UPA Boston 2012: Reader-Centered Design for Online Health Communications
At the UPA Boston 2012 conference, the team from CommunicateHealth presented “Reader-Centered Design for Online Health Communications.”
- Health education firm, improve health literacy on the web, through best practices and research strategies
- Served as lead writers and editors for HHS’s Health Literacy Online guide. Took a lot of existing general-purpose best practices and research, infused with over 700 user interviews. See guide for more details than today’s talk can provide.
Why worry about literacy?
- Half of Americans have limited literacy skills: reading, comprehending information.
- Health literacy even more of a problem: 9 in 10 have limited health literacy skills.
- Not only in reading, but being able to use info they’re reading to improve their health, for behavior change.
- Stress and sickness can make even cause difficulties for the literate 10%
(Technique: black out complex words to see what a low-literacy user would experience.)
- Users with limited literacy skills are willing to use the web, and able to accomplish tasks when apps are designed well
- All users benefit from improved readability. Time-on-task improves for all user groups when improvements are made, especially high-literacy users (!!)
Writing for action
- Passive is “about asthma,” active is “prevent asthma attacks at home”
- Focus on the reader’s behavior, and give them a useful instruction… “what’s the action I can take right away?”
- Facts, demographics, “background information” might be interesting, but it’s not actionable.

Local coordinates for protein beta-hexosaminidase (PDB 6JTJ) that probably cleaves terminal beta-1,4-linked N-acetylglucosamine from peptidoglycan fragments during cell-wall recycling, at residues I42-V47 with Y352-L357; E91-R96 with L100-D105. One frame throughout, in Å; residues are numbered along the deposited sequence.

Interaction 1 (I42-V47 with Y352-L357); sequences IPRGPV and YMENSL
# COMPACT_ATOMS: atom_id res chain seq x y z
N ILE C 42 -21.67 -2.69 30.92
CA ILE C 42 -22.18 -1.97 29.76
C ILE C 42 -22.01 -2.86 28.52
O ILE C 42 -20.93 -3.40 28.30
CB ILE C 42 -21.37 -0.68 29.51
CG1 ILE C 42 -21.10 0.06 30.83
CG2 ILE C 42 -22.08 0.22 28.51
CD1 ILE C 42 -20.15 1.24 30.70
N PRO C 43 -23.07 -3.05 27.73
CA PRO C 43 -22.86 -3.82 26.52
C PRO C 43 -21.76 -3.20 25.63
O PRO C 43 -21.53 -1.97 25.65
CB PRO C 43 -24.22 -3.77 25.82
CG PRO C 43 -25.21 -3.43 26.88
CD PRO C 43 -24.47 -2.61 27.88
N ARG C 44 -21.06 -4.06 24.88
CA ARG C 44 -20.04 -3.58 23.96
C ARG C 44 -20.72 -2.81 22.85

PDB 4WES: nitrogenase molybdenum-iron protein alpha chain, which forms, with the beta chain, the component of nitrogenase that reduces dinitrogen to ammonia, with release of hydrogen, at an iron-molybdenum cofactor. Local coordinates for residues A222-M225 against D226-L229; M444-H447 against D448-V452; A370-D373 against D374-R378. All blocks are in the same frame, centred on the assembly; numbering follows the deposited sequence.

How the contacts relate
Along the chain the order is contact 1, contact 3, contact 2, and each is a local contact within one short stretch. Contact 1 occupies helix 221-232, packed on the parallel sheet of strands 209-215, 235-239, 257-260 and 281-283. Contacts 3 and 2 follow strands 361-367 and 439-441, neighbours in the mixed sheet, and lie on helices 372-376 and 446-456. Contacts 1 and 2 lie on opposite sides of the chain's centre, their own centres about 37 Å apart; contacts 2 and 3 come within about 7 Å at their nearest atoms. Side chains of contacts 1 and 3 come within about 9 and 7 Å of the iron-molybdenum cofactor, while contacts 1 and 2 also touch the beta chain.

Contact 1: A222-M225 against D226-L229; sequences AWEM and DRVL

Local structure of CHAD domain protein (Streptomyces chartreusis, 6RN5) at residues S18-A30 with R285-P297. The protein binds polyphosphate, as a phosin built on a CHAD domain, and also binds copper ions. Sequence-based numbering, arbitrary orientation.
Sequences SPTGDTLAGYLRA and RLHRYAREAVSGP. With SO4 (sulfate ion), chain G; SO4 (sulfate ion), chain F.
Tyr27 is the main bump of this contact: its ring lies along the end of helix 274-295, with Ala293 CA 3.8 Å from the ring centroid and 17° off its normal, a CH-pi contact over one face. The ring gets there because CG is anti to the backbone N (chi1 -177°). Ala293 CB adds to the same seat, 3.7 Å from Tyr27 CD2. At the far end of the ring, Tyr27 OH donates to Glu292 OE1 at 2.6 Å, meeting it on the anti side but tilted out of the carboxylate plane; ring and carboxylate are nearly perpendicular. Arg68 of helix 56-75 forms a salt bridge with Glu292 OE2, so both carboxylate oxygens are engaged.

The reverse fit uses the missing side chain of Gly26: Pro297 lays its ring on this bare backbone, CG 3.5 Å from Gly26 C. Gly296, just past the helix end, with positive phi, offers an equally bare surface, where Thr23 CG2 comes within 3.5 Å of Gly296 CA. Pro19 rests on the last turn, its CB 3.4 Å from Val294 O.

- In asthma example, talk about common causes of attacks that could be eliminated.
- Also make it personable - talk about “your family”, making changes in “your home”; resonates with people
- Labels are important for helping readers find content: use labels your users know
- Use open card sorting so users can suggest the terms they’d use for content labels
- Not “indoor air quality,” but maybe “healthy air”
Reader-friendly web fonts
- Until very recently, number of fonts to choose were limited (and many of the limited options were bad for reading)
- Web fonts can be used widely now (cf Google Web Fonts), but how to choose the most readable?
- Ask: who is audience? what reading problems or disabilities?
- Choose something appropriate for your most challenged users, and it should scale to all others.
- Default to sans-serif (though with proper treatment, serifs can work)
- Use fonts with equal stroke width
- Use medium letter width
- Use fonts with open counter space (e.g. an “open” e, rather than a closed “e” as in Helvetica)
- Use fonts with tall x-heights (“X” is closer to top of other letters)
- Once you find a typeface with all these qualities, it’s helpful to find a font with multiple weights (e.g. Open Sans has light, medium, book, bold, heavy.)
Using fonts in context
- Test your fonts with real content
- Users with limited skills will skip over content with dense walls of text, long sentences, long words, and paragraphs with more than three lines.
- Sometimes you can take preexisting content and use type treatment alone to improve readability.
- Keep body text from 16-20 pixels. But different fonts might have different qualities at same pixel-height.
- Keep line length narrow, 9-12 words max (e.g. newspaper columns)
- Use line height of 120-150% (some breathing room between lines)
Create Visual Hierarchy
- Properly styling headings and paragraphs, providing enough whitespace, all contributes to readability and overall feeling of comfort while reading
- Add “at a glance” info at the top, so busy people don’t need to read paragraphs and paragraphs at the outset